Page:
The upper-level flow over North America is undergoing a significant transition and this will lead to a stormy weather pattern next week in a good portion of the country. One storm will ride up the east coast later Monday into Tuesday likely bringing rains to the I-95 corridor region from DC-to-Philly-to-NYC. There is an outside chance that if the precipitation sneaks in early enough on Monday, there may be a little sleet and/or snow in parts of the Mid-Atlantic region for a brief time. Another storm will pound the western states early next week producing snow in many of the higher elevation locations.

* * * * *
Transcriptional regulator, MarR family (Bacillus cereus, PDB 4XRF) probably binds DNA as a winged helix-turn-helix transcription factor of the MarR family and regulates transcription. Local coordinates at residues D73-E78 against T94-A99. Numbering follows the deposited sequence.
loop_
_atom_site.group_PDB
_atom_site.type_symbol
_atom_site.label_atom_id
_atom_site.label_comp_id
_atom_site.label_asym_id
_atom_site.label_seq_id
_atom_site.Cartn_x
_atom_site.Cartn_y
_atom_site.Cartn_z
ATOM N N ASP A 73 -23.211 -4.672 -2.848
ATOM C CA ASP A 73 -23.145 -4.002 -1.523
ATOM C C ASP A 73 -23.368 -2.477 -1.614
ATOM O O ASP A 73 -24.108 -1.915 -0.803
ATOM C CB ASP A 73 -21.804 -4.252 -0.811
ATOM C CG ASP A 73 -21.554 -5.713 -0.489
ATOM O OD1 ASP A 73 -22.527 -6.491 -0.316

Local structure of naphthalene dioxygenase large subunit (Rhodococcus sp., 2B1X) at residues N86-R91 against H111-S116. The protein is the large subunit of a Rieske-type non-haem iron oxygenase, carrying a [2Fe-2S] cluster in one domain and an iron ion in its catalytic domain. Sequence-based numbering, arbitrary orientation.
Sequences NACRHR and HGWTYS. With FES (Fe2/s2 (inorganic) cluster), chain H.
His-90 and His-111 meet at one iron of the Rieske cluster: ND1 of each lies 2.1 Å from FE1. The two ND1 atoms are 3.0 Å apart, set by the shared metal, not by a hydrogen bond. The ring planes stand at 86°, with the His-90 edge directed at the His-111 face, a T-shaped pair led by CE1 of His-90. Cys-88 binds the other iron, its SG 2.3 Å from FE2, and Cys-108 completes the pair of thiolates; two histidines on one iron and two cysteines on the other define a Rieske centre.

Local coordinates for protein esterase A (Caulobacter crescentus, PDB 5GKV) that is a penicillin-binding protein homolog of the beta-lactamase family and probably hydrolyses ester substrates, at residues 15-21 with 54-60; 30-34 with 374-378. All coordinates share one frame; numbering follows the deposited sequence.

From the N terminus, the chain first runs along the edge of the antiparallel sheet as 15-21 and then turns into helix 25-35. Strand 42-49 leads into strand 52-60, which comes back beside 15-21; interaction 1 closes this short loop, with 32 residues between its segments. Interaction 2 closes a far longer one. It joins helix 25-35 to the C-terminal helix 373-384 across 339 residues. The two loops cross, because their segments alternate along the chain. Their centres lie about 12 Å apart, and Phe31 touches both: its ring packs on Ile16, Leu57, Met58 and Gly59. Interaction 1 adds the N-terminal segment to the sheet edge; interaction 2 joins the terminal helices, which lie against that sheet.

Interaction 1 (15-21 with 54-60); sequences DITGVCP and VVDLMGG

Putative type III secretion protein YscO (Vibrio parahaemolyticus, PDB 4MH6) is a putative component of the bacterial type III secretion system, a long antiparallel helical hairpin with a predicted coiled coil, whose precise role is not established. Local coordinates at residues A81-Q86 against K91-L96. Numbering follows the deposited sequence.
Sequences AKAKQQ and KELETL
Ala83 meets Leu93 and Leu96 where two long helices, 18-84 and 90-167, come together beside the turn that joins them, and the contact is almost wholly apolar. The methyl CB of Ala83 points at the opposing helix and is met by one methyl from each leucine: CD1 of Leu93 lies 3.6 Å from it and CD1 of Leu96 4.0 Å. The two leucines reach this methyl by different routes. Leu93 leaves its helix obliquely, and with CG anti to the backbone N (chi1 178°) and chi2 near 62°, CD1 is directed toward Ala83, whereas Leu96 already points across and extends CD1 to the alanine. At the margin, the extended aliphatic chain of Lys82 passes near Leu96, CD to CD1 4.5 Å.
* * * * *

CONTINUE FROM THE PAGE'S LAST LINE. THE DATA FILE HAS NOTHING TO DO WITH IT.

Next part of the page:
The strongest storm of the week will affect the Upper Midwest, Northeast and Mid-Atlantic region on Christmas Eve (Wednesday) and into Christmas Day. The Mid-Atlantic region will be on the warm side of this storm with periods of rain likely on Wednesday possibly heavy at times. There is even the chance for some thunderstorm activity to form on Wednesday; especially, in the southern and eastern portions of the Mid-Atlantic (e.g., Delmarva Peninsula, coastal New Jersey). The winds will become quite strong on Wednesday and they will remain strong on Wednesday night and Thursday following the system. Colder air will move in behind the storm on Wednesday night and Thursday and snow showers are possible in the Mid-Atlantic region to go along with the strong winds. A significant lake-effect snow event is likely in the wake of the storm on Christmas Day in the typical areas just downstream of the Great Lakes (e.g., western NY).